I believe today I experienced my first taste of this "adventure" which my master has enthusiastically recommended to me. I remain unsure of the merits of this lifestyle, but am pleased to note that my training proved adequate to meet its challenges. Here is what came to pass.

As the road passed through a region of boggy ground, we reached a point where a huge tree had fallen across, blocking easy transit. Madrak, our half-orcish escort from the distant north, went ahead to investigate it, at which point a confusion of arrows rained down upon us. I believe Madrak was gravely hurt by this initial volley. I leapt from my horse and called Rotter to guard, and I too received a glancing blow from one of the missiles. After this initial volley, our attackers (who were quickly observed to be a band of orcs) charged at us, presumably believing us to be near finished. We were greatly outnumbered. My warrior companions fought well, obviously trained for this sort of eventuality, and the tide of the battle turned in our favour. I myself was forced to wait in hiding amongst the frightened horses, with the patterns of the chromatic orb and the spook phantasm urging to be released from my mind as I have never noticed them doing before. As the orc brigands rushed towards us my chance, and the test of my training, came. Launching Rotter to savage one of them, I focussed on another, and advanced boldly towards it uttering the syllables to conjure the nightmarish phantasm. The brute turned on his heels, fled and was soon decapitated by one of my companions. I was very pleased to observe the spell's remarkable effects in the heat of battle. A second orc proved an easy target for the chromatic orb, as he stumbled towards me. The light of the pearlescent orb hit him full in the eyes, blinding him and allowing me the opportunity to cast darts into his face, causing him to fall to the ground. I now understand why my master insisted that I spend such long hours playing the game of darts with the halfling patrons of the Rusty Nail. The practice has proved unexpectedly useful.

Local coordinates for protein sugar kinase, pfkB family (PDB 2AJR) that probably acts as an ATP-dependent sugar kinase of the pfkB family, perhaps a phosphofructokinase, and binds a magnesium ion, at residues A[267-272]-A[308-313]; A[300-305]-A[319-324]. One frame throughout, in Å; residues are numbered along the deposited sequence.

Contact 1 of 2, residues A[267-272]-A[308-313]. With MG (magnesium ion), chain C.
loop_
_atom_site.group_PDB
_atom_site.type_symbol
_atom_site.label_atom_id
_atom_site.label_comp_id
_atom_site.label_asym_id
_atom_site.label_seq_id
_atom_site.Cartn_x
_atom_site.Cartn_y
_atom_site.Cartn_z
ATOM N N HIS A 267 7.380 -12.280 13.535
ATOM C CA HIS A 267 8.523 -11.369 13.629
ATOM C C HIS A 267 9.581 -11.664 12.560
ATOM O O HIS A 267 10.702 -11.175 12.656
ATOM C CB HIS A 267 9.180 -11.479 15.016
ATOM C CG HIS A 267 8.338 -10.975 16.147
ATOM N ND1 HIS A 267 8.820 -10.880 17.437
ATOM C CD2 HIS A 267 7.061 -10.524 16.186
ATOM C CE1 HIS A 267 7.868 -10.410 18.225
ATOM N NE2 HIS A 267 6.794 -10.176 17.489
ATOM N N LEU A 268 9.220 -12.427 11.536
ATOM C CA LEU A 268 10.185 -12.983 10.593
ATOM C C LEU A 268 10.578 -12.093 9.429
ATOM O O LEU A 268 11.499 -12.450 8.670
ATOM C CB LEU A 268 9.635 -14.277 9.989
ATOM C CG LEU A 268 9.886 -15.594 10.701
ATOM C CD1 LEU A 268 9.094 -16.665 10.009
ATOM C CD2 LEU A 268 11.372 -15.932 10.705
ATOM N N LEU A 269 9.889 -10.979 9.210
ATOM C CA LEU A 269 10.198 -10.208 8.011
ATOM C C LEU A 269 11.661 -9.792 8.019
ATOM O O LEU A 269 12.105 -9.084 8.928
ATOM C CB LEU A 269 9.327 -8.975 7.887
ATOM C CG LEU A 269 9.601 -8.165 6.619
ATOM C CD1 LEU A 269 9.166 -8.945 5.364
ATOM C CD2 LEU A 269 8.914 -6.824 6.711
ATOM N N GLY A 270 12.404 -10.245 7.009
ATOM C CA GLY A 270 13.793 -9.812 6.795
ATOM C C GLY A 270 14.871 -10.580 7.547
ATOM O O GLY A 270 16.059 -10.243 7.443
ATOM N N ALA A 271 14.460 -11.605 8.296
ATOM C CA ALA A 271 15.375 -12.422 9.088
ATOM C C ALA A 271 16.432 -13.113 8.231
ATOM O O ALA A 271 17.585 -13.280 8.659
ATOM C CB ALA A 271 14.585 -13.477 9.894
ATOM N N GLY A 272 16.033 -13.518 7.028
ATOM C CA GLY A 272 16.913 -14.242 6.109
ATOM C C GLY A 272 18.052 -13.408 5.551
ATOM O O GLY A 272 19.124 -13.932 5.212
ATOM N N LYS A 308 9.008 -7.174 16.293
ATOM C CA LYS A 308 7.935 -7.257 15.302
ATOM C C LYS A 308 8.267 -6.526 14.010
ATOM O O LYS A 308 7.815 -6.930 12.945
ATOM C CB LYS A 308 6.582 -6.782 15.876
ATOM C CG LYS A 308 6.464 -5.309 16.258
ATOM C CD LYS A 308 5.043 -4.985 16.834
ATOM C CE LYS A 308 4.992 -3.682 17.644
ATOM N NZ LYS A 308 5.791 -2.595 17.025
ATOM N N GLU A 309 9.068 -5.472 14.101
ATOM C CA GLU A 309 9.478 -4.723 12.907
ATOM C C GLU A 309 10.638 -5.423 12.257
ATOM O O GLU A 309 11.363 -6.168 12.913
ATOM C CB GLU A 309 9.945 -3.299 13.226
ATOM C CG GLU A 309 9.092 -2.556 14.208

I am thankful for the presence of Rotter, who has proved his worth as more than just a sleepy beast of watch. I shall consider attempting to acquire further such hounds, as they prove faithful and vicious if correctly trained.

Subsequent to the battle, we gathered ourselves together and set about searching through the bodies of our fallen assailants (three of whom, unfortunately, managed to escape, despite the pursuit of Alric and Kazhireh). We discovered a total of 20gp in small coinage, a pouch containing 5 gemstones, and a sack with 8 pieces of silver jewellery decorated with gems. I am unsure what exactly we are required to do with this kind of loot, as surely it has been stolen from reputable merchants and locals to the area. I think that perhaps we should hand it in to the local constabulary, although I remember my master gleefully mentioning the riches he has gained from "adventuring", so perhaps there is some right for members of the Adventurers' Guild to keep possession of items acquired in such manner. I shall have to reread my contract of guild membership, and perhaps inquire at the guild quarters in Hommlet, if such an establishment exists.

It was also noted that the emblems on the orcs' shields identified them as members of the "vile rune" clan, a name which bears little significance to me.

Hurriedly we finished our journey to Hommlet, bearing with us a single still-living orc, whom Wilstan had wisely captured. I look forward to perhaps being able to test the worth of the hypnotism spell on the brute, if we get a chance to interrogate him. I think it may also be wise to "soften him up" first with an application of the spook phantasm. I have read that its effects can be particularly spirit-crushing if the victim believes he is unable to escape.

After several more miles of travel we reached Hommlet, and head straight to the chapel of St Cuthbert on the outskirts of the village. The resident clerics were glad to heal my companions' wounds, and Chryseïs (our St Cuthbert devotee) offered them one of the pieces of jewellery as thanks.